Howdy everyone! It’s been a while since you’ve heard from me on this side of the blog, but I’m happy to announce that I have a new article up in The Activist History Review. It’s a short piece about the perils graduate students face in answering questions from friends, family, and acquaintances about what exactly they’re working on.
I hope to publish more stuff about graduate life in the future. As I move further towards the dissertation phase of my career, the distance allows me to be more fair and even-handed in my representations. Later this spring I’m planning on writing something about comprehensive exams.
If you have a topic you’d like to see me address on here, I’d love to hear about it. What’s your favorite elevator speech encounter. How do you think graduate students with highly, er, “specialized” topics should navigate the holidays? Let me know in a comment; your feedback is really helpful!
Satire is a curious word in my line of work. When I talk to people about what I do I often find myself trying to use the word in my response, thinking it’ll give my study of mere “humor” an air of respectability and significance it wouldn’t otherwise have. Satire is the humor even serious people can appreciate, because they recognize that it’s not really humor at all—not mere jokes, anyway. Satire goes all the way back to ancient Rome: to Horace, to Juvenal. Fart jokes go back just as far, of course—think of Aristophanes’ The Clouds—but it’s never the fart jokes that bring down the mighty and powerful, is it? So we are told. The more I’ve thought about it, though, the more I’ve concluded that the line dividing “satire” from mere plebeian “comedy” is mostly a fiction. Jokes that tackle aspects of social reality are inherently satirical whether or not they are dressed in the trappings of high culture. Likewise, what do we do with instances of “satire” that seem to be aimed less at rousing an audience than at consoling them?
That seems to be the chief concern of the South African novelist and newspaper columnist Paige Nick in her newly published book Unpresidented: A Comedy of Errors, described on its back cover as a “blistering contemporary South African satire.” If so, I reasoned, it would be right up my alley, and so I picked up a copy at the Van Schaik bookshop in Grahamstown the week before last. Set in the year 2020, I was curious to learn how Nick would represent South Africa in a future beyond the morass of contemporary politics. Is the country headed for collapse or rejuvenation in the wake of President Jacob Gedleyihlekisa Zuma, or will it only deepen in its virtues and vices, becoming more like itself? These questions are more relevant than ever before, as the A.N.C. struggles to maintain even a slight semblance of unity going into its December elective conference, with the South African Communist Party all but admitting last week that it would leave the Tripartite Alliance if Nkosazana Dlamini-Zuma was elected party president.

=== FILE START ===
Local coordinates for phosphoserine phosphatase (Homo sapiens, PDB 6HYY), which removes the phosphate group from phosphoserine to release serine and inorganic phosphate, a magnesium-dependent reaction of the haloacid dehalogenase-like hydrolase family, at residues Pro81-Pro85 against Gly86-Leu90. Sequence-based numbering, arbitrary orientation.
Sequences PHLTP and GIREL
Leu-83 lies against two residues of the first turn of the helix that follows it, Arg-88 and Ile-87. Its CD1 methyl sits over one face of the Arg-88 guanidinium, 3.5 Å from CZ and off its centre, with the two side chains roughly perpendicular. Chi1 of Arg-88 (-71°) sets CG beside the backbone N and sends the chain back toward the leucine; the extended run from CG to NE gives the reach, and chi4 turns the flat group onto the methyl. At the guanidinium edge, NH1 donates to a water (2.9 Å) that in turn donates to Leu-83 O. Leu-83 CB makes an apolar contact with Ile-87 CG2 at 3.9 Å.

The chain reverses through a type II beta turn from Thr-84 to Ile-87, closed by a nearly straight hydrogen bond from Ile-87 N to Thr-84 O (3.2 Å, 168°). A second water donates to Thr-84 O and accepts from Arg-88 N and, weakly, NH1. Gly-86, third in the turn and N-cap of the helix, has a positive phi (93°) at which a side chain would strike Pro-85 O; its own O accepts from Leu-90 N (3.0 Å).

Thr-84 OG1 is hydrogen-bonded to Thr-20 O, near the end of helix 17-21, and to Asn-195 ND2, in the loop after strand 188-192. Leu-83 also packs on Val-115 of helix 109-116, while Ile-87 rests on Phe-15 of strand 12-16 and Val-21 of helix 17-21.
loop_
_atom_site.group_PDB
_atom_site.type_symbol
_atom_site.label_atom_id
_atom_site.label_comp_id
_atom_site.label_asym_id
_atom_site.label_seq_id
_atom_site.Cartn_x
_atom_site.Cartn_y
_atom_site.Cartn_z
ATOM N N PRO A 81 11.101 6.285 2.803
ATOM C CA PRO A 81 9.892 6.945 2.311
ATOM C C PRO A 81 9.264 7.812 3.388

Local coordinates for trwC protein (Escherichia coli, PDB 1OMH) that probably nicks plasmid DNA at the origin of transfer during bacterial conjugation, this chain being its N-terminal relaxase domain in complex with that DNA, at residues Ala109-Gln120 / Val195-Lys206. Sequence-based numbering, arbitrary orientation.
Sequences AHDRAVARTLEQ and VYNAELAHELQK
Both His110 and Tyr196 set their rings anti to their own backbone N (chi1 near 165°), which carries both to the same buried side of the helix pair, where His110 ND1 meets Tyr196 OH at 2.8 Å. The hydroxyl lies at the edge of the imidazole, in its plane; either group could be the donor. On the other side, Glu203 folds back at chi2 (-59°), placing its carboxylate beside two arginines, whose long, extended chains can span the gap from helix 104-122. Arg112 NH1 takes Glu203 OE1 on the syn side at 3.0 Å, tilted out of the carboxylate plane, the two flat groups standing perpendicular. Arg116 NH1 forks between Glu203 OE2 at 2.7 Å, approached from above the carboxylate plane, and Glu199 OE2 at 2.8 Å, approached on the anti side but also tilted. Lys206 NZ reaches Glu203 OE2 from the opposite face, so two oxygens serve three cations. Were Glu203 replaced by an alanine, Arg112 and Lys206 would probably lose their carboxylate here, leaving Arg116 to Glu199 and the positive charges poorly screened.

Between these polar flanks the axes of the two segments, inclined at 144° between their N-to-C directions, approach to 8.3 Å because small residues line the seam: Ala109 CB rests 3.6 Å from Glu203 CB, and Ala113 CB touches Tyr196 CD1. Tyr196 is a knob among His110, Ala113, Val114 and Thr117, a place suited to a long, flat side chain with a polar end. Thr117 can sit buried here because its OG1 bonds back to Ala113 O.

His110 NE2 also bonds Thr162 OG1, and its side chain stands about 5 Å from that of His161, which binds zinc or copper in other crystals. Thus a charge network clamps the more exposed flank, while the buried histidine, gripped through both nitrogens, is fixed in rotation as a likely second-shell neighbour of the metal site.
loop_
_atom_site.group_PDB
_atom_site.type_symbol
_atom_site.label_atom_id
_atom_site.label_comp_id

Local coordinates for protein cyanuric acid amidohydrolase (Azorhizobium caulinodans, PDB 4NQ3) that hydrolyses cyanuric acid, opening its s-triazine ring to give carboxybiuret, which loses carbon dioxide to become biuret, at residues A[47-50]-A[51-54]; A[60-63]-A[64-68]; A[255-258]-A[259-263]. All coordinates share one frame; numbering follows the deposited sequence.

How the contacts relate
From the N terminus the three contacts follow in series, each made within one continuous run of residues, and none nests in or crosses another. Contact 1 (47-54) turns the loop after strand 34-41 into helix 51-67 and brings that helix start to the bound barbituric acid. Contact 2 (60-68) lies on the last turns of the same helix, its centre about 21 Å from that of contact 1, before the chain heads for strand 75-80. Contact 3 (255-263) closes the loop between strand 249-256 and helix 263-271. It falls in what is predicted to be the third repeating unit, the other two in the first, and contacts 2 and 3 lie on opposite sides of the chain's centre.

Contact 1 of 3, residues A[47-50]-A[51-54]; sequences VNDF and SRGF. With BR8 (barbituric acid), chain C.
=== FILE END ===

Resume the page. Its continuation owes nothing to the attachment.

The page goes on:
Alas, Nick’s book says almost nothing about the career of South African politics after Zuma goes (or, as he is called in her book, “Jeremiah Gejeyishwebisa Muza”) Instead, the story is narrowly focused on the bumbling ex-president (released from prison on medical parole for an infected ingrown toenail) and a disgraced journalist named Matthew Stone, whose agent has netted him a job ghost-writing the ex-President’s memoirs. Set at the rapidly decayed “Homestead” in Nkandla, Stone has just a month to write the ex-president’s book amid the constant frustration of being fed “alternative facts,” as Nick calls them. Stone wants to tell the story of the “real” ex-President Muza, while Muza, a pathological liar, remains focused on schemes to win back power.